Downloading and installing
The Active version
of Perl is well documented and
build as of this writing is available
is the simplest process of all and any
user should be able to do that quite
Enabling CGI access
No ..No.. i am not explaining
that. This is a slightly tricky
issue and explaining
that would extend the length and
to divert from the topic. This
make the reader aware that
it is one
to make an interactive communication
possible with the web server,
which is the basis for all
programming over the web. Complete
available, which comes along with the
Perl download and
it could be referred for enabling CGI
access with various Web Servers.
also help you
access the reference available from the
You can in addition use this link,
case you are using Microsoft
Internet Information Server
or Microsoft Personal Web
The Database connectivity
To establish database
connectivity you need to have
an ODBC compliant
database, and a Perl extension
access to the ODBC
(API) . Win32::ODBC is a Perl 5
by Dave Roth and is available from
. The installation instructions alone
repeated below from
page to Win32::ODBC
details such as the
etc., can be had by
clicking the link.
1. Copy the ODBC.PM file into the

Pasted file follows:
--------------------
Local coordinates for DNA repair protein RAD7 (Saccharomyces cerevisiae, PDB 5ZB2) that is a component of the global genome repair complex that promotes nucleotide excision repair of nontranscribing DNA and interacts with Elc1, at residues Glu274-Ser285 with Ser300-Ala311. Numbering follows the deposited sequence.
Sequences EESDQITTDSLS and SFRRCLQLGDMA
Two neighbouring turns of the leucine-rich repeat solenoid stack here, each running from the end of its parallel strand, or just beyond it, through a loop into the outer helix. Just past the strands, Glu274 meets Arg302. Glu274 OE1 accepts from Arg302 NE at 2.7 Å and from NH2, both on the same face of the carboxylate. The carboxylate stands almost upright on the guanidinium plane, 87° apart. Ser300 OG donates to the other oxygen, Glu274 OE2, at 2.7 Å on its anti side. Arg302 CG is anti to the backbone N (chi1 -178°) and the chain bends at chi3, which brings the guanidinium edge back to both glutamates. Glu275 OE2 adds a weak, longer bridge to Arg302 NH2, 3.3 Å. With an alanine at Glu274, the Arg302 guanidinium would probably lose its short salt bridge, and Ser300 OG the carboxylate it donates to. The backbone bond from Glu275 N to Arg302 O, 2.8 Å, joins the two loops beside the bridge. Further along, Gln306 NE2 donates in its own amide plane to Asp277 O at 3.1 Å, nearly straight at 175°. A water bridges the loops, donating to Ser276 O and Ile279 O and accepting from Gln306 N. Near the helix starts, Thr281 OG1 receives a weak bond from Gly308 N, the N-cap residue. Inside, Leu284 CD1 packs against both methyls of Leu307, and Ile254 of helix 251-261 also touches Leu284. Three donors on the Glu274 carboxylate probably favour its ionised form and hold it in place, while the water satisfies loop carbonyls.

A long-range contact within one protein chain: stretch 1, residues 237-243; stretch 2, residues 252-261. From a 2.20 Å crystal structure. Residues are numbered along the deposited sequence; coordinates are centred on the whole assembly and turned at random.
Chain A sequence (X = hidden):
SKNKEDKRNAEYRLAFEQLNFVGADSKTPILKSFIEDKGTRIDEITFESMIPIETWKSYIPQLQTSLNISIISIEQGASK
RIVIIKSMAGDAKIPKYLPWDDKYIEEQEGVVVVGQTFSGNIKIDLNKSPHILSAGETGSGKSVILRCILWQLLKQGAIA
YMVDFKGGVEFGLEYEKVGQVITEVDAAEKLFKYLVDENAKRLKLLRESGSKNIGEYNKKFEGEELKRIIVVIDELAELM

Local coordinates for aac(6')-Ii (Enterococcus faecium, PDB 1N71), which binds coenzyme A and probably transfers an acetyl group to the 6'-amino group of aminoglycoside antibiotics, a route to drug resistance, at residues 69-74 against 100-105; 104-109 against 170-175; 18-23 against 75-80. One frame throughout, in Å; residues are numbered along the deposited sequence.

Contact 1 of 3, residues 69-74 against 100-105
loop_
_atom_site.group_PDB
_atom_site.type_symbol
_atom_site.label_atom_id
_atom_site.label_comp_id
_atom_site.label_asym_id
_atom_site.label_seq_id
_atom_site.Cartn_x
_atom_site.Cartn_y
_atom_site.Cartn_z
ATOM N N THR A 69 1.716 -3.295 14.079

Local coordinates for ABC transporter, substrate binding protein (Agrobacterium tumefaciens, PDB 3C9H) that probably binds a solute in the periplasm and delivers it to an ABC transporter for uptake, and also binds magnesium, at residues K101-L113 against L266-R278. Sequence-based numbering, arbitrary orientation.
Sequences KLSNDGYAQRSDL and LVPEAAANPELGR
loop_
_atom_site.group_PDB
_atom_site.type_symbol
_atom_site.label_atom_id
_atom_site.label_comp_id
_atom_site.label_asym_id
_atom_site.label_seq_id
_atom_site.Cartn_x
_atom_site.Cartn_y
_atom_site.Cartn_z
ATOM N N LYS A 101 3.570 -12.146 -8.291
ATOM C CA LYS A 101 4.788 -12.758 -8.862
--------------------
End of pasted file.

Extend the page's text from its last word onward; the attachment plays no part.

2. Copy the
ODBC10x.PLL file into
directory. This is
(for versions of Perl 105 or before)
(for versions of Perl 106 or later),
correct file to ODBC.PLL (run "perl -v" to
check which version
of perl you have).
After successfully installing
Win32::ODBC you need to
create a System DSN.
Follow these steps carefully to
Creating a System DSN
1. Double-click the MyComputer Icon
and then open the
on your system.
2. Locate the ODBC Manger icon and
double-click on it.
The icon looks
3. Click the System DSN
tab and click Add. You will
be prompted to
select the ODBC driver, that you will
be using, from
the list of available drivers. If your
database is MS-Access
then choose the Microsoft
or choose the suitable driver
your database. This is followed by a dialog
box asking you
to enter the DataSource Name (DSN).
Type in any applicable
name. This is the name you will
in your programs to talk with your database.
This should be
unique. Then select the database to
4. If you require
you can also give a username and
password to connect
to the Datasource by choosing the
5. This completes the successful
creation of a System DSN.
Now moving on to some real programming.
I'll explain an example
code that should be enough to keep
you get going.
Consider a situation where you would
like to query a database
for the Author's name and
price of the book titled "CGI Programming
1. use Win32::ODBC;
2. $db=new WIN32::ODBC('simple');
3. $varname="CGI Programming with
4. $db->Sql("select aname,price
from mytable where
7. print "The Book titled
$varname is written by $Author
and costs $cost";
Line 1: Instruction
to the Perl Interpreter to include the package
Line 2: Creates a database
handle to the Datasource 'simple'.
Line 3: Assigns the
title of the book to the variable '$varname'.
Line 4: Passes a SQL
Query to the table 'mytable' through the
Line 5: Fetches the
First row of record that matches the Query.
Line 6: Assigns the
value of the fields 'aname' (Author name)
and 'price' to the variables $Author and $cost respectively.
Line 7: Prints the Result
Hope that was easy enough.
Let us proceed to see , how the same is implemented under the unix platform.